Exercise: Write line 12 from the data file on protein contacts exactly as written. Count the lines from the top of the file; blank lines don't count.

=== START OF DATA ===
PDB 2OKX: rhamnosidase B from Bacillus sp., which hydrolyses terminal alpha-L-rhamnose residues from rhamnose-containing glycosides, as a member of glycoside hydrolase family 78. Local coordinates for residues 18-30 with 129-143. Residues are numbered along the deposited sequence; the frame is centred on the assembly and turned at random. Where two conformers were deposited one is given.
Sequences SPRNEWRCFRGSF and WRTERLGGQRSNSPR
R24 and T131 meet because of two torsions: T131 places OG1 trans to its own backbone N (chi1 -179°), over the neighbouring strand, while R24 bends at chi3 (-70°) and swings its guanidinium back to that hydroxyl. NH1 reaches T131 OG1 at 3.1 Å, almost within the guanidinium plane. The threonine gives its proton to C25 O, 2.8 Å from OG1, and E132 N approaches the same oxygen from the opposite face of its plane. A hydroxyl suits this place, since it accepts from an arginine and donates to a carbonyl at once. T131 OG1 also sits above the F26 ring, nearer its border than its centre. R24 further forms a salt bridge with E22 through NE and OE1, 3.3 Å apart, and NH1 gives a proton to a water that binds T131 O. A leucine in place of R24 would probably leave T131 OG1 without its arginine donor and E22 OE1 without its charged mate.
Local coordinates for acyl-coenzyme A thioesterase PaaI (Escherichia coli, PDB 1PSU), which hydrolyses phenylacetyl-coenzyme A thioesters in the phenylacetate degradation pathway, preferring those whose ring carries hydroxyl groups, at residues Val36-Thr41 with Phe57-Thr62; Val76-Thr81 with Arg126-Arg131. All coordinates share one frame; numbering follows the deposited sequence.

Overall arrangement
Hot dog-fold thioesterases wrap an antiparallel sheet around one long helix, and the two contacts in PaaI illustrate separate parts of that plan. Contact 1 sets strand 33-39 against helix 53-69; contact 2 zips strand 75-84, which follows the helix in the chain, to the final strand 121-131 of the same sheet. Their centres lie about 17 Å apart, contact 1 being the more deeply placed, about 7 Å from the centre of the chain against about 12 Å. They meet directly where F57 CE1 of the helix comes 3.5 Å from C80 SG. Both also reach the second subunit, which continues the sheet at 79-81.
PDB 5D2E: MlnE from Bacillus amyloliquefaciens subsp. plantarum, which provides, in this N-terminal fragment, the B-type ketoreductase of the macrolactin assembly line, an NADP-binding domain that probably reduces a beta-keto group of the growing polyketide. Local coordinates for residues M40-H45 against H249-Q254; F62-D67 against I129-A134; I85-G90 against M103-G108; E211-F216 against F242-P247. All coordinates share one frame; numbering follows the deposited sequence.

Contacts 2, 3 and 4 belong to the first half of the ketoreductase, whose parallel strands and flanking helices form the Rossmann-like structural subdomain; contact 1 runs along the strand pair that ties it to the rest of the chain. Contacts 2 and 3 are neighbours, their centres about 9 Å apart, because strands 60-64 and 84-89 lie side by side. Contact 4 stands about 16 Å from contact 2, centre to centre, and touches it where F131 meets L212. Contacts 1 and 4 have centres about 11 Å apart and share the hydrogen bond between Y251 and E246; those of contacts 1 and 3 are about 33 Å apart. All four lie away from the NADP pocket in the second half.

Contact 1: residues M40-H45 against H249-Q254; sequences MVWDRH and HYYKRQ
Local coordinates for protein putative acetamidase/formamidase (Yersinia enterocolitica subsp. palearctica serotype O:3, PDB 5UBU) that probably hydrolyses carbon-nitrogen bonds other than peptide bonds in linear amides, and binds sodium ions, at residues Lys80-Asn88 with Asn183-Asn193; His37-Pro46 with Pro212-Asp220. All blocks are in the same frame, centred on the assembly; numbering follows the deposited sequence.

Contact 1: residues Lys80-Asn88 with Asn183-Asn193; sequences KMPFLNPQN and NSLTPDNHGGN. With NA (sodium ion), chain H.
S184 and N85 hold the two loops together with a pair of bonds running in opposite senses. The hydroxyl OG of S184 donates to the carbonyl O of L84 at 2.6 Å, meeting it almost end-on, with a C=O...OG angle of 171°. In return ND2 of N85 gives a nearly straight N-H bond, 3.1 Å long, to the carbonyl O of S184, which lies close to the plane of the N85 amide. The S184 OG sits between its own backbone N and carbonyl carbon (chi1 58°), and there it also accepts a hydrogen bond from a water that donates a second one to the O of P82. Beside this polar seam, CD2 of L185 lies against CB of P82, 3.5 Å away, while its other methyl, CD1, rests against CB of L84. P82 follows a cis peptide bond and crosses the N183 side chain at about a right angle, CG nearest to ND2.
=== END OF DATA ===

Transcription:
S184 and N85 hold the two loops together with a pair of bonds running in opposite senses. The hydroxyl OG of S184 donates to the carbonyl O of L84 at 2.6 Å, meeting it almost end-on, with a C=O...OG angle of 171°. In return ND2 of N85 gives a nearly straight N-H bond, 3.1 Å long, to the carbonyl O of S184, which lies close to the plane of the N85 amide. The S184 OG sits between its own backbone N and carbonyl carbon (chi1 58°), and there it also accepts a hydrogen bond from a water that donates a second one to the O of P82. Beside this polar seam, CD2 of L185 lies against CB of P82, 3.5 Å away, while its other methyl, CD1, rests against CB of L84. P82 follows a cis peptide bond and crosses the N183 side chain at about a right angle, CG nearest to ND2.